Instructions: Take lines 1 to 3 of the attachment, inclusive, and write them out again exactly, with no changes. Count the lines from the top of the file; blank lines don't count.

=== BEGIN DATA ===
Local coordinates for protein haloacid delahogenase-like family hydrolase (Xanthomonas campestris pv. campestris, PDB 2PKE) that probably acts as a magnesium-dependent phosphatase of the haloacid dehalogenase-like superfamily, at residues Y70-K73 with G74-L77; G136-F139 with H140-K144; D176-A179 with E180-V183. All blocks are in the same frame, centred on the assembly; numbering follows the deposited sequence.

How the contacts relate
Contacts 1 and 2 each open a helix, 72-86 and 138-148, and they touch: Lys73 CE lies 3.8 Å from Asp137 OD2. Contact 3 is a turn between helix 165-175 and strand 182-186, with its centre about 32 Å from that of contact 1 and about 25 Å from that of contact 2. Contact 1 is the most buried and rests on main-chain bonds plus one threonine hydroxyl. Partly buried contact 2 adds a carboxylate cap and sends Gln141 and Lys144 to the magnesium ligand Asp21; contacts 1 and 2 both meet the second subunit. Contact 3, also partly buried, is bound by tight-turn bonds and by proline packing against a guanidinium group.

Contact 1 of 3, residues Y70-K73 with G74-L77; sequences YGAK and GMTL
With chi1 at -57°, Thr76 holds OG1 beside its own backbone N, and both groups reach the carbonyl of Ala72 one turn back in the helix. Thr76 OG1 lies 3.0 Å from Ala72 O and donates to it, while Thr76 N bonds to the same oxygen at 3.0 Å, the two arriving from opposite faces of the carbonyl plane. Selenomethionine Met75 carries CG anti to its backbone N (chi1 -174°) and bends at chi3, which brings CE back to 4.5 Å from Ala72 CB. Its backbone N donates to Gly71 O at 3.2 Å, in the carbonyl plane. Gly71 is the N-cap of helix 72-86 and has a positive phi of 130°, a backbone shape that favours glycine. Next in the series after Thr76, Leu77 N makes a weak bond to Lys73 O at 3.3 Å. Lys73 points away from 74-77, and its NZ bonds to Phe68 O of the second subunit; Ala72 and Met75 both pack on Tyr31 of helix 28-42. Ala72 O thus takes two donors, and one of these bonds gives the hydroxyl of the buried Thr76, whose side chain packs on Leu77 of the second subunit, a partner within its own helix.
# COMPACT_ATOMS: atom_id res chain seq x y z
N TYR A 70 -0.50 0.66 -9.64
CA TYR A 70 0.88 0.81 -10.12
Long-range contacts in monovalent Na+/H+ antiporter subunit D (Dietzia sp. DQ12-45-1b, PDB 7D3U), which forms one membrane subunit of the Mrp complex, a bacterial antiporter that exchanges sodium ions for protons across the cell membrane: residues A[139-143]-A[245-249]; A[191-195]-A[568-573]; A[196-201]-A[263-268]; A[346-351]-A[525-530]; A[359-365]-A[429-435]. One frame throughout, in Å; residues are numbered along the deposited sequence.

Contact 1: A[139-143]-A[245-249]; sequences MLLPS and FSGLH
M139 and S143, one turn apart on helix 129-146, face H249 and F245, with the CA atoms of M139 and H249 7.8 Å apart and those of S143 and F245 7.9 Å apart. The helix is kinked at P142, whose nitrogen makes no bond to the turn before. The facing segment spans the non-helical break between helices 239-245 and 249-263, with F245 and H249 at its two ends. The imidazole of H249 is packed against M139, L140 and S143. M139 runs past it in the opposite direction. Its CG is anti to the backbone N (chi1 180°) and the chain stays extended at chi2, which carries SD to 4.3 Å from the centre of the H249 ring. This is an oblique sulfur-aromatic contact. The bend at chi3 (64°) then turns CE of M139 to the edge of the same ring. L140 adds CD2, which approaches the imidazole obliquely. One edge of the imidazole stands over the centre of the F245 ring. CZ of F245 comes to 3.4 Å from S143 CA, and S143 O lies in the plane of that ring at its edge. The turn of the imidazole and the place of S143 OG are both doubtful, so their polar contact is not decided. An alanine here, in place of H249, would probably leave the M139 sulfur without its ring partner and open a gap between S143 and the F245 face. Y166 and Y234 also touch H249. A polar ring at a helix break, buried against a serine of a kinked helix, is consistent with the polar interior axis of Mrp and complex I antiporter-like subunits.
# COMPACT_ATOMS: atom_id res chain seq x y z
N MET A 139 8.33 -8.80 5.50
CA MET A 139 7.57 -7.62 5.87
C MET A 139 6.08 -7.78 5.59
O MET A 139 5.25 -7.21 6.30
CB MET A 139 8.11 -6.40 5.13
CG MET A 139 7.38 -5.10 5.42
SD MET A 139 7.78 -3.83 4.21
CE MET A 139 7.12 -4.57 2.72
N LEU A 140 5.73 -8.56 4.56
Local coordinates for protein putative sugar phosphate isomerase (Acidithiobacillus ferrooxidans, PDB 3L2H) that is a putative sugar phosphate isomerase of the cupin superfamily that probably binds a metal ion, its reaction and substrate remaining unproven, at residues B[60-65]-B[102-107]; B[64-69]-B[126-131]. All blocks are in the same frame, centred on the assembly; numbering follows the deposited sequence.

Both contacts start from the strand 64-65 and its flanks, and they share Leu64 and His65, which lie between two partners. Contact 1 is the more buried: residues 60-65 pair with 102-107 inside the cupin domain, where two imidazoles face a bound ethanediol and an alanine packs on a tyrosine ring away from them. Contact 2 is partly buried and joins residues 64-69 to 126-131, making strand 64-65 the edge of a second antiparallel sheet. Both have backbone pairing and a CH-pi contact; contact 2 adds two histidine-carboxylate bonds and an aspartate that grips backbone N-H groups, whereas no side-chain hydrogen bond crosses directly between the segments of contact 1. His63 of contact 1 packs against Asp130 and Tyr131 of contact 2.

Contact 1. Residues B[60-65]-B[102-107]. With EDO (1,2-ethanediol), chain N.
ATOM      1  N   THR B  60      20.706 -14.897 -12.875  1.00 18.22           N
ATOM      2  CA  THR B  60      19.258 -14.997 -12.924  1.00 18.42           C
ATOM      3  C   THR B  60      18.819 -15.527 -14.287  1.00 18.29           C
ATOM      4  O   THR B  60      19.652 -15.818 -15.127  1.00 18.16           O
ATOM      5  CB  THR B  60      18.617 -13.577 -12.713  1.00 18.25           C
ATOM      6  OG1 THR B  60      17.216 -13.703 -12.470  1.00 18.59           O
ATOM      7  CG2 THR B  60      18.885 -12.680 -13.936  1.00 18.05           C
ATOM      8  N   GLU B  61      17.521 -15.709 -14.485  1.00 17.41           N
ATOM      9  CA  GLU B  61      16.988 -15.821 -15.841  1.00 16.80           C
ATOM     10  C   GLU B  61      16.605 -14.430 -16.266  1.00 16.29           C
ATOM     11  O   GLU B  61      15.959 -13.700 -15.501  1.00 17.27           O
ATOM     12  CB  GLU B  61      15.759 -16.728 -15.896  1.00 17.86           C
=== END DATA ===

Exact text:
Local coordinates for protein haloacid delahogenase-like family hydrolase (Xanthomonas campestris pv. campestris, PDB 2PKE) that probably acts as a magnesium-dependent phosphatase of the haloacid dehalogenase-like superfamily, at residues Y70-K73 with G74-L77; G136-F139 with H140-K144; D176-A179 with E180-V183. All blocks are in the same frame, centred on the assembly; numbering follows the deposited sequence.

How the contacts relate
Contacts 1 and 2 each open a helix, 72-86 and 138-148, and they touch: Lys73 CE lies 3.8 Å from Asp137 OD2. Contact 3 is a turn between helix 165-175 and strand 182-186, with its centre about 32 Å from that of contact 1 and about 25 Å from that of contact 2. Contact 1 is the most buried and rests on main-chain bonds plus one threonine hydroxyl. Partly buried contact 2 adds a carboxylate cap and sends Gln141 and Lys144 to the magnesium ligand Asp21; contacts 1 and 2 both meet the second subunit. Contact 3, also partly buried, is bound by tight-turn bonds and by proline packing against a guanidinium group.